“Dangerous Method” isn’t dangerous, but “Albert Nobbs” is wonderful – AWARDS ALLEY
By Sean O’Connell
Hollywoodnews.com: TIFF is starting to get the better of me. Wall-to-wall screenings followed by a stop at the SoHo House for a “We Need to Talk About Kevin” dinner made it difficult to get to Scotiabank for an early morning “Albert Nobbs” screening. But I made it, and am glad I did, as Glenn Close’s moving portrayal as the title character is everything advertised. More on that in a second.
Saturday ends up being a day of interviews at TIFF, with talent from films screened on Thursday and Friday hold court at the Fairmont Royal York, the Four Seasons, the Ritz-Carlton or the Intercontinental. I’ve just returned from the Fairmont where I conducted early morning interviews on behalf of Fox Searchlight’s “The Descendants” and “Martha Marcy May Marlene.” They’ll be on the site shortly.
Before that, and before I run off to another round of interviews, I’m posting a few quick takes. These are films I’ll revisit in more detail closer to release date, but now that I’ve caught up with the following awards hopefuls, here are my thoughts:
“A Dangerous Method”
Viggo Mortensen has been very good for David Cronenberg, and vice versa. Starting with “A History of Violence” and leading through “Eastern Promises,” these two have collaborated on dangerous, exhilarating genre films that oozed with criminal menace. Their third consecutive picture together lacks that passion, even though it is about how sexual arousal and perversity in a female patient (Keira Knightley) drove the early explorations of Carl Jung (Michael Fassbender) and Sigmund Freud (Mortensen). Cronenberg’s cast is exquisite. Knightly – affecting a wet, Russian accent – is all twitches, spasms and jaw juts as Sabina Spielrein, whose treatment by (and relationships with) Jung and Freud fuels Cronenberg’s “Method.” Christopher Hampton’s adaptation of his own stage play “The Talking Cure” draws a line in the sand between doctor and patient, then pounds that divide with waves of sexual tension. But the eventual release, which should have been Cronenberg’s specialty, is understated. The cast relishes Hampton’s loquacious feast – really, the performances are uniformly great – but the thick wall of speech separates the action from the audience. “Method” is admirable, academic, cool and detached. I wish it were more dangerous.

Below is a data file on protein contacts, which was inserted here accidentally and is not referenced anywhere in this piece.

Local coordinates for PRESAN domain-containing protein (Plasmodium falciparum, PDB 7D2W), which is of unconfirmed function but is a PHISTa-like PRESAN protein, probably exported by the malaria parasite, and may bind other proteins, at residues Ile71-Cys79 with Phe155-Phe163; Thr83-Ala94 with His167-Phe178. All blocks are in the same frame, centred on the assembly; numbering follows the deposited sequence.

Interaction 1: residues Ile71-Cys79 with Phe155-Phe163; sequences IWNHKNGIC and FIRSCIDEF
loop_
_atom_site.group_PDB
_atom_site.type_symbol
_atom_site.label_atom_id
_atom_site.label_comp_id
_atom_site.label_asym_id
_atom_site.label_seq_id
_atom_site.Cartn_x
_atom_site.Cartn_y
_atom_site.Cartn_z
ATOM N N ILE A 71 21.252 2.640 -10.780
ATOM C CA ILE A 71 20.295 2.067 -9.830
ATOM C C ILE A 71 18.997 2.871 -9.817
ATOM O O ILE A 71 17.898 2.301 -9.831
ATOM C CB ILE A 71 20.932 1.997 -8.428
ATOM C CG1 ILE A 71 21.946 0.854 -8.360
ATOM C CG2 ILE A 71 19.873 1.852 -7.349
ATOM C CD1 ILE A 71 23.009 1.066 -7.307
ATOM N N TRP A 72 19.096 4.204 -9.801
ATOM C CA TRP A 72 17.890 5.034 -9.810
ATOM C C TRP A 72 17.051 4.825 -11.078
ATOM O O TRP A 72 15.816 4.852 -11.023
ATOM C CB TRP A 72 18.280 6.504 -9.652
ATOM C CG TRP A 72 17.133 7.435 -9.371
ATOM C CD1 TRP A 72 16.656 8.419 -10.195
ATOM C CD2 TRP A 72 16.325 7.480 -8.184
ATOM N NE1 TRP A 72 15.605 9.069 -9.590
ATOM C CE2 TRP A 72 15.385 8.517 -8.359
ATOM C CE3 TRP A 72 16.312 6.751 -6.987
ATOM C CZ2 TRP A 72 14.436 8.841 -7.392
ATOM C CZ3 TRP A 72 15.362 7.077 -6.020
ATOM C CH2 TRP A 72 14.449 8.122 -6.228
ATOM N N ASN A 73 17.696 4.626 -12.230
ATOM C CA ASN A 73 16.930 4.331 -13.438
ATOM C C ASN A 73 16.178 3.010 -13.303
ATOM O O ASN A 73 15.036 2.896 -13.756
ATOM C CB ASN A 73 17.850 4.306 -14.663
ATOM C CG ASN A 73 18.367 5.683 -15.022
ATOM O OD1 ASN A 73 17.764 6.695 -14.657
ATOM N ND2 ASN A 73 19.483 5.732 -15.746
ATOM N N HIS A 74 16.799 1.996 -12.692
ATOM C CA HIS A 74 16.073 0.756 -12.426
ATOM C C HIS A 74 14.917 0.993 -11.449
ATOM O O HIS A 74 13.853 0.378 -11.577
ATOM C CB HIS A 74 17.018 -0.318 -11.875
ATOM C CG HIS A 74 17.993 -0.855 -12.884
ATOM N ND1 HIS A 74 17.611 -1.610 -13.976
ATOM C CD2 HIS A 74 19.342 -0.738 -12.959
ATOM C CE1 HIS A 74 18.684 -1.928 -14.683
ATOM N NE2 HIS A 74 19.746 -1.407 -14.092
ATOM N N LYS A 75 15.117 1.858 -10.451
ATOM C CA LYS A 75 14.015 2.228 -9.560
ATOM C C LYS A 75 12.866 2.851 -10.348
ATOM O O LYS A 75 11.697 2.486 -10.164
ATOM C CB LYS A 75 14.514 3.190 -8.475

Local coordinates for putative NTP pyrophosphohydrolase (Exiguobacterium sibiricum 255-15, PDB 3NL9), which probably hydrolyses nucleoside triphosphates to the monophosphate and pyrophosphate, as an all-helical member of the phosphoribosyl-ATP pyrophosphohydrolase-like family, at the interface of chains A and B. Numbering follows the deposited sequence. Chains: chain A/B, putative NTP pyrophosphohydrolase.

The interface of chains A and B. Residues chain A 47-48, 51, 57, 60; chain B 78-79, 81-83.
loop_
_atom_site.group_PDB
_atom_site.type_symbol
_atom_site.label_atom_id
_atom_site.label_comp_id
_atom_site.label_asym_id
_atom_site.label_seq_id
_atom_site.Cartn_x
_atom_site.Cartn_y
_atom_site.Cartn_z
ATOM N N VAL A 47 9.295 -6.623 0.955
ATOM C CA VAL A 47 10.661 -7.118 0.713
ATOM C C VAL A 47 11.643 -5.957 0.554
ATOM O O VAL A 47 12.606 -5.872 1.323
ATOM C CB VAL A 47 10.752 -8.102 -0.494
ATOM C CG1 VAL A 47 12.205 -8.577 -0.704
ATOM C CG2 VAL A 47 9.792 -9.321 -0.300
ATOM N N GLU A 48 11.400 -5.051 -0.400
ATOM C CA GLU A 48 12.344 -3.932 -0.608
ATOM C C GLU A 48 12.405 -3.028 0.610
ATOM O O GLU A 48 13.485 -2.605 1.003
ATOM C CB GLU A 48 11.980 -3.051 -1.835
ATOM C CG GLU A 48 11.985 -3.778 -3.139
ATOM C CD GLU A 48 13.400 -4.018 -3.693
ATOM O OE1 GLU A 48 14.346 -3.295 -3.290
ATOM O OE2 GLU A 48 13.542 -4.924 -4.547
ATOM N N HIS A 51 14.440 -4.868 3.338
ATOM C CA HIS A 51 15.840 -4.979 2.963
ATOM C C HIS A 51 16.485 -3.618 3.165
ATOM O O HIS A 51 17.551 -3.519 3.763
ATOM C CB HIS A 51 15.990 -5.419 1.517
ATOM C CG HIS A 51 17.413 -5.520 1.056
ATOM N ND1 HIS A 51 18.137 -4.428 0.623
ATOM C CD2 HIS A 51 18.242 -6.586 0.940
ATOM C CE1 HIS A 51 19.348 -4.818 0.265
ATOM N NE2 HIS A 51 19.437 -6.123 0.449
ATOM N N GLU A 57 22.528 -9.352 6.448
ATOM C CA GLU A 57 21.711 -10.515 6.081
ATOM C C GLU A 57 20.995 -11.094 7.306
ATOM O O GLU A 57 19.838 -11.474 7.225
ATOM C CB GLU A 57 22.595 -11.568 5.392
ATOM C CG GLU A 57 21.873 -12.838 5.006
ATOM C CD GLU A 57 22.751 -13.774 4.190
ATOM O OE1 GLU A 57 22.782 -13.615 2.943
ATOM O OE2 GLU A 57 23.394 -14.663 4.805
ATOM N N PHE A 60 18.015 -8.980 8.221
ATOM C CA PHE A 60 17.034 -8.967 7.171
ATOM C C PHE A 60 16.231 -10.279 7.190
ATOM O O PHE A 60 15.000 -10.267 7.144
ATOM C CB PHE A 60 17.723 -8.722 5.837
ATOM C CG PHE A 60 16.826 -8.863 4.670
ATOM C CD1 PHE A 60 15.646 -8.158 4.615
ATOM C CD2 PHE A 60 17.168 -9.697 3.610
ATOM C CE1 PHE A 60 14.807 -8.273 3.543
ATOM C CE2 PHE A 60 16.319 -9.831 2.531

“Take Shelter” feels like a suitable companion piece to “Bug,” which also starred Michael Shannon as a man losing his grip on reality. But for Curtis (Shannon), the blue-collar husband and father at the heart of Jeff Nichols’ drama, the erosion is far more gradual and the stakes are much higher. “Take Shelter” is moody and unsettling. Few things are scarier in life than our minds playing tricks on us, and Curtis’s wife (Jessica Chastain) and deaf daughter suffer as his nightmares increase in intensity. Some films slowly build. “Take Shelter” chips way at Curtis, at what we know about him, and about our understanding of what’s really happening on screen. There appears to be a natural ending, but “Shelter” blows past it. The last five minutes are vaguely disappointing, but I’ll be happy to debate them with anyone once you’ve checked out the film for yourself. For a while, I wondered if Shannon had awards heat around his performance. While good, I’d be surprised if that panned out.
What a wonderful film of self-discovery, of finding love and loving oneself. Glenn Close’s passion project gives the actress the stirring role of Nobbs, a woman repressing her gender to earn a living as a male butler in 19th century Dublin. Fear of being discovered by her employers is temporarily alleviated after Albert meets Hubert Page (Janet McTeer), who opens Nobbs’ mind to a different life that’s potentially filled with hope, freedom and love. Director Rodrido Garcia (“Six Feet Under,” “Big Love”) has filmed a period picture with personality. “Nobbs” avoids the restraint that’s characteristic of the genre, and assembles a stable of actors that feel like members of an extended family … albeit one coping with the mysteries and hardships of gender confusion and economic uncertainty. Close reportedly spent years waiting to get “Nobbs” on screen, but I think society’s current employment problems only help the picture. And larger audiences, I believe, will tap into the movie’s beautiful, quiet grace, cradled by Close in what amounts to a spectacular performance.
OK, time to run. Plenty more interviews left to do today and hopefully two more screenings, including the Sundance hit “Pariah,” of which I’m hearing great things.
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